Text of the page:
With the world’s coral reefs threatened by coastal development, pollution, rising sea temperatures and other factors, scientists have developed a new method to monitor the health of these underwater ecosystems.
Chris Langdon, associate professor of marine biology and fisheries at the University of Miami, and colleagues, tested two new methods to monitor biological productivity at Cayo Enrique Reef in Puerto Rico.
They compared a technique that measures changes in dissolved oxygen within a chamber that encloses an area of water above the reef with one that measures the flux of dissolved oxygen across the turbulent boundary layer above an unconfined portion of the seafloor.
They found that both these methods worked well. The boundary layer technique can be used to monitor metabolic activity of reefs in remote locations, at any depth over long time periods. The enclosure method can be used for in-situ disturbed environment experiments.
By measuring dissolved oxygen production and consumption rates, the researchers were able to monitor the balance between the production of new organic matter by the reef’s coral and algae, and the consumption of that organic matter by animals of the reef. This is essential to assessing the health of coral reef ecosystems. A combination of these methods is a valuable tool for assessing and studying the effects of climate change on coral reef health, according to the authors.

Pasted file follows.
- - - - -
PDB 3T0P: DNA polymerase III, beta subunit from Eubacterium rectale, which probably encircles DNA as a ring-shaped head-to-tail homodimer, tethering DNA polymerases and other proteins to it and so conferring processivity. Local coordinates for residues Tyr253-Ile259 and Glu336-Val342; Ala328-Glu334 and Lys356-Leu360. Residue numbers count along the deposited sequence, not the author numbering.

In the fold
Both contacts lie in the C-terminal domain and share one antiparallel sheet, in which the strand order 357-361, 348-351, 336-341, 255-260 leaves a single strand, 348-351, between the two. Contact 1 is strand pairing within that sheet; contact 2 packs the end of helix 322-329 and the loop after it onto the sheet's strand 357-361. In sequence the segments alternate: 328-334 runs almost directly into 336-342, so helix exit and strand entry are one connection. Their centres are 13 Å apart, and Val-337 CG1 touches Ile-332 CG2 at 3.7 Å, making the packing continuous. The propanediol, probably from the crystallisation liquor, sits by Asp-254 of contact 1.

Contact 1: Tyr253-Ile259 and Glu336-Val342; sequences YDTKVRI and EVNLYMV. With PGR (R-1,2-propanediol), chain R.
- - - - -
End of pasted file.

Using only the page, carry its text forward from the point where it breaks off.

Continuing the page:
Measurements of biological productivity have typically been made by tracing changes in dissolved oxygen in seawater as it passes over a reef. However, this is a labor-intensive and difficult method, requiring repeated measurements. The new method opens up the possibility of making long-term, unattended, time-stamped measurements of photosynthesis and respiration of coral reefs and any other benthic ecosystems.
According to a recent analysis by the World Resources Institute, nearly 75 percent of the world’s coral reefs are currently threatened by human activities and ecological disturbances, such as rising ocean temperatures, increased pollution, overfishing, and ocean acidification
University of Miami